Ken Wilber is an American author who has written about mysticism, philosophy, ecology, and developmental psychology. His work formulates what he calls Integral Theory.

The author of such titles as A Brief History of Everything (1996) and A Theory of Everything (2000), Wilber’s philosophy integrates body, mind, soul, and spirit with self, culture, and nature. Integral philosophy is rapidly becoming a powerful presence in fields as diverse as politics and spirituality, psychology and business, medicine, and art.

Revered as the “Einstein of consciousness”, Wilber has written sixteen books exploring different facets of human development and cultural evolution. His first book, The Spectrum of Consciousness (1977), written when he was only 23, became a seminal text in the emerging field of trans-personal psychology. His most recent book, Boomeritis (2002), is a novelized critique of our postmodern culture and a call to move to a higher, more integral relationship to life. He is currently finishing the third volume of his Kosmos Trilogy, the most up-to-date summation of his continually evolving philosophy.

In 2000, Wilber founded the Integral Institute to support and promote integral thinking. The Institute acts as a clearinghouse for research and applications using the integral approach, and recently launched an engaging online resource, “Integral Naked,” to introduce cutting-edge integral thinkers to the public. His latest project is the development of Integral University, an online learning community that will offer accredited courses in a variety of fields such as Integral Ecology and Integral Law.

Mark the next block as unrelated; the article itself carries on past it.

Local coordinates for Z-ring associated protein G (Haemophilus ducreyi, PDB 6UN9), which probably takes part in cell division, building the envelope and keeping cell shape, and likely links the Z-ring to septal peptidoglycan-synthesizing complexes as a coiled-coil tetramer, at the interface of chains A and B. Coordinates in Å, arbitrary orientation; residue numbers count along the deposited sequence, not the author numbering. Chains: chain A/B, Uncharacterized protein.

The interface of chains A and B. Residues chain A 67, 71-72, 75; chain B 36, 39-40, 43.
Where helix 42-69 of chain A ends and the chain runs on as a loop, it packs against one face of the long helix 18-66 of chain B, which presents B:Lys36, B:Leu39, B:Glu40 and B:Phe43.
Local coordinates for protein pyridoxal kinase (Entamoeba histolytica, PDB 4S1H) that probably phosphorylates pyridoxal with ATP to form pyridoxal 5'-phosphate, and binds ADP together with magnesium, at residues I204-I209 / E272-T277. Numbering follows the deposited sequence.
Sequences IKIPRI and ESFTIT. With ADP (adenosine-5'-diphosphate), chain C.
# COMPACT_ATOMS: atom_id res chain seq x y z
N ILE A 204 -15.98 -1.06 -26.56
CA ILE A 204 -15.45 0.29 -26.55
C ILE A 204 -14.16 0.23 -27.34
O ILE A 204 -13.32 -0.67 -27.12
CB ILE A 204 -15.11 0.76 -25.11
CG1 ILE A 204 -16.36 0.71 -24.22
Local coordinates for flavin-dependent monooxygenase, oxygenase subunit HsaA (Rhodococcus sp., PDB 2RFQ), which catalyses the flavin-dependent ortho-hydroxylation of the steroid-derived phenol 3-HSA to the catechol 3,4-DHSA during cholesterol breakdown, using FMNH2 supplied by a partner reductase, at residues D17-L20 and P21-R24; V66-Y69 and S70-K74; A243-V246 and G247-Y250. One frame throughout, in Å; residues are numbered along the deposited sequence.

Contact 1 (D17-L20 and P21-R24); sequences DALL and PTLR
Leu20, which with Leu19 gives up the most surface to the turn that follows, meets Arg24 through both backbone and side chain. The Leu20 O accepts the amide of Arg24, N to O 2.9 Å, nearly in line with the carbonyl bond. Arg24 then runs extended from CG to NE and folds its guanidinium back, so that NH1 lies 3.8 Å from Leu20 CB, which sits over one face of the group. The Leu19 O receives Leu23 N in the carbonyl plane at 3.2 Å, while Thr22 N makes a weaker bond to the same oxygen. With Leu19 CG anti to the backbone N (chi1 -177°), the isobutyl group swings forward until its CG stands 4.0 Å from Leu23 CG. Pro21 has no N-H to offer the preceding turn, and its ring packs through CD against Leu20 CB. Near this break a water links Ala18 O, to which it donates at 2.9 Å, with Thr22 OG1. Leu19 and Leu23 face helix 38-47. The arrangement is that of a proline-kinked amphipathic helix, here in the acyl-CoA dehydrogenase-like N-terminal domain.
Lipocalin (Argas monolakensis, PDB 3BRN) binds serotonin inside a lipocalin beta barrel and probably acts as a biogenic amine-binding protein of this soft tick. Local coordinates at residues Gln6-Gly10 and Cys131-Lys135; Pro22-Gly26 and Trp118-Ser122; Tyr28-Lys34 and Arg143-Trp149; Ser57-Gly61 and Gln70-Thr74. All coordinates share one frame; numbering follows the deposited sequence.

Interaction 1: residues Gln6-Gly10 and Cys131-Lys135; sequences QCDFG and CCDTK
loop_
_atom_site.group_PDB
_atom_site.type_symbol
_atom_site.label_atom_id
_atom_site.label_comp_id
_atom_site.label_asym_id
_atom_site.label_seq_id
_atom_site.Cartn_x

With a growing popularity among the younger generations, Wilber's philosophy has sparked online discussion forum communities and e-zines, as well as live gatherings called integral salons. United under the banner of “IntegralNEXT”, their mission is “to help create connections between individuals and groups who are seeking to enact an integral vision in their day-to-day lives—people yearning for true integration, genuine transformation, and whole-hearted communion”.

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